Top Ten Tips For Avoiding Greenwashing In Your Marketing And Promotional Material
By Gabrielle Stannus
If you are thinking about marketing and promoting the environmental benefits of your products, be very careful with the language you use. The Australian Competition and Consumer Commission’s (ACCC) recent case against Woolworth’s shows that it will not tolerate misleading or deceptive conduct in this area. We share the ACCC’s top tips for businesses on how to avoid potential greenwashing.
Our industry prides itself on our commitment to liveable cities, healthy environments and food security. We produce and supply a wide range of products to help us meet these goals, including plants, growing media, potting mixes, fertilisers and chemicals, irrigation and watering aids and packaging. Making environmental claims about these products is part and parcel of our everyday marketing work. However, in order to avoid being penalised under the Australian Consumer Law, we must be very careful that those claims do not mislead consumers, i.e. are not considered ‘greenwashing’.
Over the last decade, manufacturers of plastic bags, washing machines, eggs and drinking water have all been penalised for misleading and deceptive conduct and/or making false representations concerning the environmental benefits that their products provide.
“Businesses are prohibited in making false or misleading statements about their products under the Australian Consumer Law. If a business wishes to make environmental claims about their products, the claims should be honest, accurate and able to be substantiated. Businesses should clearly explain, in simple language, the significance of the benefit to the environment. Broad or unqualified claims can be risky as they are ambiguous and do not explain any specific environmental benefit,” said an ACCC spokesperson when contacted for comment.
Australian Consumer Law
Businesses trading in Australia and selling to Australians are bound by the Australian Consumer Law introduced in 2011 and found in Schedule 2 of the Competition and Consumer Act (2010). The Australian Consumer Law has two main provisions affecting the way you make environmental claims: Misleading and deceptive conduct; and false or misleading representations.
Misleading and deceptive conduct
If your conduct was likely to mislead or deceive the consumer, then the Australian Consumer Law is contravened. It does not matter whether your conduct actually misled anyone or whether you or your business intended to mislead.
False or misleading representations
The Australian Consumer Law also requires that you not falsely represent goods as being of a particular standard, quality, value, grade, composition, style or model or having a particular history or previous use. In addition, you must not represent your goods or services as having sponsorship, approval, performance characteristics, accessories, uses or benefits they do not have.
A recent change to the Australian Consumer Law includes increased maximum penalties for a breach of the law. The maximum penalties per breach of the Australian Consumer Law including unconscionable conduct, making false or misleading representations, and supplying consumer goods or certain services that do not comply with safety standards or which are banned:
For corporations, will be the greater of:
$10 000 000
Three times the value of the benefit received, or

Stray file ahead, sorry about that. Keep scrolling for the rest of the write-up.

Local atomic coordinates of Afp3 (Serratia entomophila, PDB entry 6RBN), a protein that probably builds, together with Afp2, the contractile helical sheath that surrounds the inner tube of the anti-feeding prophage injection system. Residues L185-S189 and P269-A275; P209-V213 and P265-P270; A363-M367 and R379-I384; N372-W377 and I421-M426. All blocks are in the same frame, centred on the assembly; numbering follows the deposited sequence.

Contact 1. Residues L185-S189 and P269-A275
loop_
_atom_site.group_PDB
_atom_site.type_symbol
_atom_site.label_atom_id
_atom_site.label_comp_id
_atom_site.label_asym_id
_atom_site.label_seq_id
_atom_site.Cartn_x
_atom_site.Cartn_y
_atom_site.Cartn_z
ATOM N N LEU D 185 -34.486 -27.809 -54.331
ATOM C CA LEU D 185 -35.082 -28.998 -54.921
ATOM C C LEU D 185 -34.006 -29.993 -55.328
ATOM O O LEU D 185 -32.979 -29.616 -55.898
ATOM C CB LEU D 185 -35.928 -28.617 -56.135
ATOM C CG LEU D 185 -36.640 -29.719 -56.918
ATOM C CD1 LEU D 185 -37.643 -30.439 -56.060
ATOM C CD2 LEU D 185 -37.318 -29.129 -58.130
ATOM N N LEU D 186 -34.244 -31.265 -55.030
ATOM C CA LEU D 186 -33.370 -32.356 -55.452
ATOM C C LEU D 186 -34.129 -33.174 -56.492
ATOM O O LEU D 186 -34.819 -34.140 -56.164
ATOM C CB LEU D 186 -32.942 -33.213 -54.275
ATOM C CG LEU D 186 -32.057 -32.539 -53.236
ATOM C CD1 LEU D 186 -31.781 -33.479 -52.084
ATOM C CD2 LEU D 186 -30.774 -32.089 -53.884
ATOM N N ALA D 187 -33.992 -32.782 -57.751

10% of annual turnover in preceding 12 months, if court cannot determine benefit obtained from the offence.
Top ten tips for avoiding greenwashing in your marketing and promotional material
Earth friendly, non-toxic, certified green, chemical free, bio, natural, eco, Environmentally friendly, environmentally safe, planet safe or green, energy efficient, carbon neutral … and so on.
Are any of these the right phrases to use in your next marketing campaign? Check out some important advice from the ACCC below.
If making claims about your products’ environmental benefits in marketing and promotional material, the ACCC says those claims:
Must be accurate
Must be able to be substantiated
Should be specific, not unqualified and/or general statements
Should be in plain language
Should only be made for a real benefit
Must not overstate a benefit
Should make it clear whether claimed benefits refer to packaging or content
Should consider the whole product life cycle
If using endorsement or certification should be used with caution
Should not overstate the level of scientific acceptance 1
NB. This applies not only to the text used in your marketing and promotional materials, but also to pictures.
The Australian Consumer Law therefore provides a basic set of guarantees for consumers who acquire goods and services from Australian suppliers, importers or manufacturers. Therefore, retailers also need to be very careful when marketing or promoting the environmental benefits of the goods they sell, even if they did not produce or package those items themselves. Think carefully before you develop posters spruiking the environmental benefits of the products on display in your retail nursery or when advertising them online. Does the wording on those materials comply with the tips above? If not, you may be misleading your customers.
In August 2019, the ACCC lodged an appeal against the Federal Court’s decision to dismiss its case against Woolworths relating to the environmental claims Woolworths made about their ‘W Select eco’ picnic products. The appeal is currently before the Court. Updates as to timing and court location can be found on the matter’s Commonwealth Courts portal.
1. Australian Competition and Consumer Commission (ACCC) 2011, Green marketing and the Australian Consumer Law, page 7